The QA challenge

When you are in QA your “opponent” is invariably whoever you are reviewing. You can be drinking buddies, girlfriend/boyfriend etc – but, if you are any good in QA, you will recognize that when you are working at your profession – it is game on.

The good news is that whoever you are reviewing, knows this too, and probably a lot better than you do. Most QAs are naive, they believe everyone cares about quality. News flash – they don’t. Your goals with the other stakeholders are misaligned. Your goal is to ensure quality deliverables. Unfortunately but invariably, in many cases, their goals are just to “get shit done” and you are perceived as just a speed bump between their inbox and outbox.

When you see patterns of work that results in low quality, you think “Wow, these guys just don’t get it. If they only made some changes I’d be able to work more efficiently and ensure a higher quality end product”. Well, in many cases they DO get it. And these techniques, far from accidental, can be as contrived as they are effective. You might be a victim of an effective strategy that saves your reviewee time and effort, but causes you a lot of grief aka the “Pat Riley Effect”

Who is Pat Riley

What does this have to do with Pat Riley (or who the Hell is Pat Riley?). Pat Riley was a professional basketball play and later an NBA couch known for pointed elbows as a player, and an aggressive style as a coach. He has later gone on to be an NBA team president, great writer, and a motivational speaker. He is known as one of the best NBA coaches of all time.

The Pat Riley effect

To become this great as a coach you need to have a lot of tricks but one in particular was his philosophy on fouling. He knew that a referee could see and call a foul. But how about 2 fouls, or 5, or 100? His teams could literally overwhelm the official’s ability to call fouls. And with no policy for sanctions, fines etc. for excessive fouls there was a proverbial get out of jail free card. I call this the Pat Riley effect. Swarm the “officials”, QA engineers, copy-editors etc. with so many defects that they essentially are overwhelmed. You force their standards lower, demoralize them, and are thus able to sneak tons of defects, errors, etc. through to production ostensibly for the goal of having to put in less effort.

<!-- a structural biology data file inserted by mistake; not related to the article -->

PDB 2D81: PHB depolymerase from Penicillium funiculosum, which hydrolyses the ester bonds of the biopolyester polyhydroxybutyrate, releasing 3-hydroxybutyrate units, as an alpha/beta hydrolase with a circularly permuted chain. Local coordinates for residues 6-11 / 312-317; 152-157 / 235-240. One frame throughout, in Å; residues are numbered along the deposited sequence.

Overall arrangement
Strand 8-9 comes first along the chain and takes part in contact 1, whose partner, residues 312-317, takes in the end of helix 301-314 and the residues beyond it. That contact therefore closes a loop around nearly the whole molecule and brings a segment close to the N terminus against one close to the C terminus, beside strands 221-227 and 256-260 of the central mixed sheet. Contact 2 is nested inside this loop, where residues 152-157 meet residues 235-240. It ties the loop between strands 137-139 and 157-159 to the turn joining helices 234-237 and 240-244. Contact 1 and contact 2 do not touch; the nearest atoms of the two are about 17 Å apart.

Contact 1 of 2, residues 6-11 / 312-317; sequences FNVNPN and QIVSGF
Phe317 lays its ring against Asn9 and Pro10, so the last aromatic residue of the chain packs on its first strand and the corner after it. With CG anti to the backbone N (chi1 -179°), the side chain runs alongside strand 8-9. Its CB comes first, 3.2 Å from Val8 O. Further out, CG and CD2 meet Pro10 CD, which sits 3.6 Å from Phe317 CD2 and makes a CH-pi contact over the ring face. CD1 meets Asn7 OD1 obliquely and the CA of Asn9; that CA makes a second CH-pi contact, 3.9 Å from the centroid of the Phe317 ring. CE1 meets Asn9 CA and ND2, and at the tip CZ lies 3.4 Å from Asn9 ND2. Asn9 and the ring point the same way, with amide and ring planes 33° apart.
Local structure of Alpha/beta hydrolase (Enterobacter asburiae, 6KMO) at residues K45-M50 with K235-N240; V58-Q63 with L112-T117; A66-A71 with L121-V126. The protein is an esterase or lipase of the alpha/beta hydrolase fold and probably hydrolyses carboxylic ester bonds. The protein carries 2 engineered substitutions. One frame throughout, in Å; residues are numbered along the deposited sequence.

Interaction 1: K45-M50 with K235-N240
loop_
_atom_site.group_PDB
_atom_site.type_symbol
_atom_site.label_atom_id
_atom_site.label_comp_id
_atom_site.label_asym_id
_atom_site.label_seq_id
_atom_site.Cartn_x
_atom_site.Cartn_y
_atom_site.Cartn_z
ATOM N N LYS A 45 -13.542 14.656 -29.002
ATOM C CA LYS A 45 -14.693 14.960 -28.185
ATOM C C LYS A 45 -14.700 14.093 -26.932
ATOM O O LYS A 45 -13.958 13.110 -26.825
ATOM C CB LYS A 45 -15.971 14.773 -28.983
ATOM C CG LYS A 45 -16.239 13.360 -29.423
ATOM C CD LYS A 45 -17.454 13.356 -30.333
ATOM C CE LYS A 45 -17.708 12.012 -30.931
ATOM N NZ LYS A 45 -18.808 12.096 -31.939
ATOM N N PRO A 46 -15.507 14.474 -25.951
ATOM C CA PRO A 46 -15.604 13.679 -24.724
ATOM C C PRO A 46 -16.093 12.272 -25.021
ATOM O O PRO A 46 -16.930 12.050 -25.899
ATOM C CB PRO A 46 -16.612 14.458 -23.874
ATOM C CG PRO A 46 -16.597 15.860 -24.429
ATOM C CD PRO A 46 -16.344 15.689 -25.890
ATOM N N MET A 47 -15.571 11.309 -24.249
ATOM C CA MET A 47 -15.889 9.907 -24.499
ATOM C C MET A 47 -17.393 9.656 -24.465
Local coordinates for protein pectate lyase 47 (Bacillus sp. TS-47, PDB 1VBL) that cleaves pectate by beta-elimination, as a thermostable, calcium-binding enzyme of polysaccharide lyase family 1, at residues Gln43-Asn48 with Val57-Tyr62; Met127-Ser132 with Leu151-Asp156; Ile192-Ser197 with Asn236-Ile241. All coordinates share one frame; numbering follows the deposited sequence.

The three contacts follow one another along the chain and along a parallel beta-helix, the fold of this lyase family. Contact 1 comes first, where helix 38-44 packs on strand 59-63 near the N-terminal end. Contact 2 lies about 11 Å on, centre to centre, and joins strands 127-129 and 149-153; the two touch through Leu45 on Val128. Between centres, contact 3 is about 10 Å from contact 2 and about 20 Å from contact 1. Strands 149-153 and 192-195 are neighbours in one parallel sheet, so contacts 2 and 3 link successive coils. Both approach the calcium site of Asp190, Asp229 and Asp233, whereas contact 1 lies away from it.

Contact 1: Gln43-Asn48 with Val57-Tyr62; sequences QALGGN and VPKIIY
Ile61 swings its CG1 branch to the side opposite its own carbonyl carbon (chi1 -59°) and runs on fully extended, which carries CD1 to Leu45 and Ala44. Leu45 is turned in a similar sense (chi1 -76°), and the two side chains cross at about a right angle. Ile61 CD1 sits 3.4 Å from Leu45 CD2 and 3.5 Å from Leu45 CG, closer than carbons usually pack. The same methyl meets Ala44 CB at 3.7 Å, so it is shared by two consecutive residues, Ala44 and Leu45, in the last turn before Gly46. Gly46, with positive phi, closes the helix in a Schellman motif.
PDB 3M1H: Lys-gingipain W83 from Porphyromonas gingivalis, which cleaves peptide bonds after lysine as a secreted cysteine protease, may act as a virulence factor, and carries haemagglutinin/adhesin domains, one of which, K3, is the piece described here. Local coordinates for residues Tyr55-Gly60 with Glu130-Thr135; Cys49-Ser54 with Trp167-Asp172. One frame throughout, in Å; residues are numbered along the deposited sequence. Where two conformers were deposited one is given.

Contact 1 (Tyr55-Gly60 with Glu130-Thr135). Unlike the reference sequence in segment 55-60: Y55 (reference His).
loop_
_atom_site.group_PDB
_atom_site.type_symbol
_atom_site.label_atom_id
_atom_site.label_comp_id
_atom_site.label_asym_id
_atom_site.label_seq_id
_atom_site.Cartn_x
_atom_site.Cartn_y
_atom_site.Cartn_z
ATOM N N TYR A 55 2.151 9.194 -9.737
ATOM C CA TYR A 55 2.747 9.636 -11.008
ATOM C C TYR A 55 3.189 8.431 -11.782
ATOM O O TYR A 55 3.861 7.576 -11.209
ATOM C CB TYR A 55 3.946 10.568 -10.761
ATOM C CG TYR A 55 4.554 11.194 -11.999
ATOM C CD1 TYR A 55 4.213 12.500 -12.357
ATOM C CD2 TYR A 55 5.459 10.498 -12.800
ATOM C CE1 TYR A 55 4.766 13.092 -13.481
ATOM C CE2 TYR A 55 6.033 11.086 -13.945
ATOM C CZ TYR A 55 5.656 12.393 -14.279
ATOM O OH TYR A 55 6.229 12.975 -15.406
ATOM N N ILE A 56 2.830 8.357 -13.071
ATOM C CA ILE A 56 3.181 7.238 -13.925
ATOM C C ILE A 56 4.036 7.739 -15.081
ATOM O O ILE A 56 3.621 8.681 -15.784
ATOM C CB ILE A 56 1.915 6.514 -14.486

The antidote

Unlike NBA officials, most likely you do have some flexibility to counteract this in your QA organization. The easiest is spot checking and review “refusal”.

Admonition

I will refuse to QA this at all unless it meets a bare bones baseline of quality. The judgment that I will render is “Insufficient quality to review”. I may cite a few examples of critical and obvious problems that should have been caught in self-testing, peer review, etc. – but I won’t break a sweat. I will maintain power in the relationship and I won’t cede it by playing the game by somebody else’s rules. If it is rejected again, then someone’s got some ‘splaining to do, and it won’t be me.

Example

Here is an example for a copy-editor

“After an initial review of the article, I deemed that the grammatical quality is too low to effectively review. Here are some examples of problems that will need to be addressed before I can proceed with the review.

I would ask that you spend some time reviewing and reworking the article to fix any and all items like this and improve quality in general. I would suggest, in addition to a manual self-review of the article to improve the quality, that you consider a tool like Grammarly. Other authors have leveraged this tool to dramatically improve the quality of their content.

Please let me know if you have any questions. Otherwise, I look forward to your revisions.”

Summary

Beat the “Pat Riley” effect by throwing the baby out with the bathwater. You will force people, submitting work to you, to meet your minimum requirements even before the real review has begun. It is a game of chicken where you risk being a blocking item to completion for a particular task, but to not put your foot down you risk a lot more, long term.

By validating low quality work simply by agreeing to review it, you implicitly set a low standard out of the gate and it will be uphill from then on.  In the end, by putting your foot down and refusing to even review it you will ultimately assure higher quality and less work, when the process inevitably resumes. People submitting items for review might need to work harder, and they won’t always (or ever) like that but they will gain new found respect for you and the process and hopefully someday for quality itself.